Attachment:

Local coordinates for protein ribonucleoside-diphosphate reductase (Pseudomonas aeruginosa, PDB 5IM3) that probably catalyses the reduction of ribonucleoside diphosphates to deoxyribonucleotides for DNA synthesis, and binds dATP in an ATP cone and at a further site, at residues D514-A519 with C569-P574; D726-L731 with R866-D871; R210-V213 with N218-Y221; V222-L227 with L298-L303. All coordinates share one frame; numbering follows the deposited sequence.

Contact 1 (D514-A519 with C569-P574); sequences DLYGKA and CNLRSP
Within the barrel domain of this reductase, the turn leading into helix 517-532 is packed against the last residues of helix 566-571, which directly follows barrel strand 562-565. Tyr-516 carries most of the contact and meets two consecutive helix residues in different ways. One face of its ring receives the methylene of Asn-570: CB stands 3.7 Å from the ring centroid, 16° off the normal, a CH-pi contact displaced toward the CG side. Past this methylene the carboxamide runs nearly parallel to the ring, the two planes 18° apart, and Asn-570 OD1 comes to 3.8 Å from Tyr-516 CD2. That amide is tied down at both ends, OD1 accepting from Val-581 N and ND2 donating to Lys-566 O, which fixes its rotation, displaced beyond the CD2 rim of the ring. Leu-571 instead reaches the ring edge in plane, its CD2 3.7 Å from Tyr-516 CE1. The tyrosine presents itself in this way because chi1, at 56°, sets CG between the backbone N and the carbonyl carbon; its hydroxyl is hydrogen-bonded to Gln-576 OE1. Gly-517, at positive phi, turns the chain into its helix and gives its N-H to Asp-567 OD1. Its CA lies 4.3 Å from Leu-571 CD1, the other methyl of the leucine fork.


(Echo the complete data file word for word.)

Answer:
Local coordinates for protein ribonucleoside-diphosphate reductase (Pseudomonas aeruginosa, PDB 5IM3) that probably catalyses the reduction of ribonucleoside diphosphates to deoxyribonucleotides for DNA synthesis, and binds dATP in an ATP cone and at a further site, at residues D514-A519 with C569-P574; D726-L731 with R866-D871; R210-V213 with N218-Y221; V222-L227 with L298-L303. All coordinates share one frame; numbering follows the deposited sequence.

Contact 1 (D514-A519 with C569-P574); sequences DLYGKA and CNLRSP
Within the barrel domain of this reductase, the turn leading into helix 517-532 is packed against the last residues of helix 566-571, which directly follows barrel strand 562-565. Tyr-516 carries most of the contact and meets two consecutive helix residues in different ways. One face of its ring receives the methylene of Asn-570: CB stands 3.7 Å from the ring centroid, 16° off the normal, a CH-pi contact displaced toward the CG side. Past this methylene the carboxamide runs nearly parallel to the ring, the two planes 18° apart, and Asn-570 OD1 comes to 3.8 Å from Tyr-516 CD2. That amide is tied down at both ends, OD1 accepting from Val-581 N and ND2 donating to Lys-566 O, which fixes its rotation, displaced beyond the CD2 rim of the ring. Leu-571 instead reaches the ring edge in plane, its CD2 3.7 Å from Tyr-516 CE1. The tyrosine presents itself in this way because chi1, at 56°, sets CG between the backbone N and the carbonyl carbon; its hydroxyl is hydrogen-bonded to Gln-576 OE1. Gly-517, at positive phi, turns the chain into its helix and gives its N-H to Asp-567 OD1. Its CA lies 4.3 Å from Leu-571 CD1, the other methyl of the leucine fork.